Cameron On Anti-Pakistan Campaign
By Sajjad Shaukat
During his visit to India, while speaking at a joint press conference with his Indian counterpart Manmohan Singh on July 29 this year, British Prime Minister David Cameron said, “No-one is in any doubt, least of all the Pakistani government themselves that there have been and still are terrorist organisations like the Lashkar-e-Tayyaba (LeT) and others that need to be cracked down on and eliminated.” One day before, he told an audience in Bangalore, “We cannot tolerate in any sense the idea that this country [Pakistan] is allowed to look both ways and is able to promote the export of terror.” While speaking in the similar tone, Singh called on Pakistan to make equal efforts to eliminate insurgents operating in western border areas near Afghanistan and the eastern border with India.
During his tour, why Cameron could not see state terrorism in Indian Held Kashmir, where for the last ten years, over 700000 thousand Indian troops are packed. Everyday innocent people are being gunned down, Kashmiris are denied their right for self determination. Could someone ask Cameron, is that not “Terrorism?” Can he deny that? No but his only reply would be that it is India’s internal matter. Graveyards are being filled by the bodies of young men, children and women.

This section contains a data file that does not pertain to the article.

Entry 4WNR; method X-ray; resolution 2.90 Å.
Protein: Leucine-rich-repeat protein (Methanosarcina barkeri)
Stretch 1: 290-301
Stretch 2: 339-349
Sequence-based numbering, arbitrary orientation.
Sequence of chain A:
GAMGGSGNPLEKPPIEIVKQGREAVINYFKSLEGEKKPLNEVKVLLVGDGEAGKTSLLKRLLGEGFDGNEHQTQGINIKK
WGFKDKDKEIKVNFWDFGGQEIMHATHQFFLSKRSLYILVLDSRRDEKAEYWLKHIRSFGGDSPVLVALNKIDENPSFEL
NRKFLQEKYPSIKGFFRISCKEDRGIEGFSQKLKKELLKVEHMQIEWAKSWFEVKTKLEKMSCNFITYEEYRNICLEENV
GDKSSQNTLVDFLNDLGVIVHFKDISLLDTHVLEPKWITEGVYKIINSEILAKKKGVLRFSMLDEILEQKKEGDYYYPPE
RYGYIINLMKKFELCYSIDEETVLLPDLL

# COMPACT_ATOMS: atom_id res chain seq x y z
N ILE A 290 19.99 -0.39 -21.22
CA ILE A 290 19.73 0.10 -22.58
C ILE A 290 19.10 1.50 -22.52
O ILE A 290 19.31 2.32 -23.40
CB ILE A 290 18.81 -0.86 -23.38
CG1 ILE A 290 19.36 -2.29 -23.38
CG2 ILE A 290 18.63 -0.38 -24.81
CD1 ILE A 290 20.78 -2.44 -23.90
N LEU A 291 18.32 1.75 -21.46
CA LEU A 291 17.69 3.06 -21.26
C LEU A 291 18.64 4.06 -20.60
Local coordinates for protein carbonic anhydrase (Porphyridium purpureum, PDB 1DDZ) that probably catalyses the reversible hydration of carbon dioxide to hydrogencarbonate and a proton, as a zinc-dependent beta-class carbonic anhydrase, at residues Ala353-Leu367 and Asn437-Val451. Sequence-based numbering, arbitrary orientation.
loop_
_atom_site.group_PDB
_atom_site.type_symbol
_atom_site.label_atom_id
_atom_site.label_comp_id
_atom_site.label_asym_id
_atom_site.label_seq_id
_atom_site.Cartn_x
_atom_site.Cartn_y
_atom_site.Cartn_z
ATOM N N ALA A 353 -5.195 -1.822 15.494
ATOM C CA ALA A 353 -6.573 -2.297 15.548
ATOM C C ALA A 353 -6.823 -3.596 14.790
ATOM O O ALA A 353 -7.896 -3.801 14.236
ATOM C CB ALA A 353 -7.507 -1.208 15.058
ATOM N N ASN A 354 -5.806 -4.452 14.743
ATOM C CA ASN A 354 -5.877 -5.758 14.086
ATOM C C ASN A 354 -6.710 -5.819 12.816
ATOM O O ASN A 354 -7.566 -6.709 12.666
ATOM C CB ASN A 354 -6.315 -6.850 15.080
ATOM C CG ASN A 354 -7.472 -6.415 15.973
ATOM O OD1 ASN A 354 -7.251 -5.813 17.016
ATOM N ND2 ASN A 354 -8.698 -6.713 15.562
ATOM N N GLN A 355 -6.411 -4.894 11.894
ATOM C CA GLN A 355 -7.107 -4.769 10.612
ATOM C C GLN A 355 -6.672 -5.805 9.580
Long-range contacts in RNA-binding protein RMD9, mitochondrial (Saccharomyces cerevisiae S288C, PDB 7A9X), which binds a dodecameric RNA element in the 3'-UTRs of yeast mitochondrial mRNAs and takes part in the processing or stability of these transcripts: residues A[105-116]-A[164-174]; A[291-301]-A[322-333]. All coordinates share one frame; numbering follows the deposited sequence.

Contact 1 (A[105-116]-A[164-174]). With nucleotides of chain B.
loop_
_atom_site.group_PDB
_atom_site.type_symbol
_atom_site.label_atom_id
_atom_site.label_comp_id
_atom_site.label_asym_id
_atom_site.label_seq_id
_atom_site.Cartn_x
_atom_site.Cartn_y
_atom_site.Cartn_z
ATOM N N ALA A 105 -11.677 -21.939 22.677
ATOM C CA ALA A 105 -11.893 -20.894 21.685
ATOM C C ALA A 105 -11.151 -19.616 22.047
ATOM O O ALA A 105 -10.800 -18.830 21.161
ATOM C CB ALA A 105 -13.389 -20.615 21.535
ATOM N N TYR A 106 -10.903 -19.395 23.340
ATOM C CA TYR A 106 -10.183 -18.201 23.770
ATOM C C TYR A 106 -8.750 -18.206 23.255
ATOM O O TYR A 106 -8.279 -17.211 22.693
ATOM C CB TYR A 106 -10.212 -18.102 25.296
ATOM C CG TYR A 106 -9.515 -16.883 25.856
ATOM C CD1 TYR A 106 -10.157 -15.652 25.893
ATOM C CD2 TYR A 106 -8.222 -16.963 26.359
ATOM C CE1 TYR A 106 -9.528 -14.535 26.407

Despite severe reaction shown by the Pakistan’s Prime Minister Yousaf Raza Gilani, Foreign Office Spokesman Abdul Basit, other political leaders and the media commentators of our country, in an interview with the British broadcasters, Cameron once again defended his comments, saying “I think it’s important, as I say, to speak frankly about these things to countries that are your friends.”
While referring to the statement of British PM against Pakistan, Former British foreign secretary, David Miliband criticised Cameron for his remarks, calling him a “loudmouth”. He further remarked, “Well, I think there is a big difference between straight-talking and being a loudmouth…everyone has two ears and one mouth and it is important to use them in that proportion when it comes to foreign policy.” He maintained that Cameron was only “telling half the story”, as thousands of innocent civilians in Pakistan had also been killed by terrorism.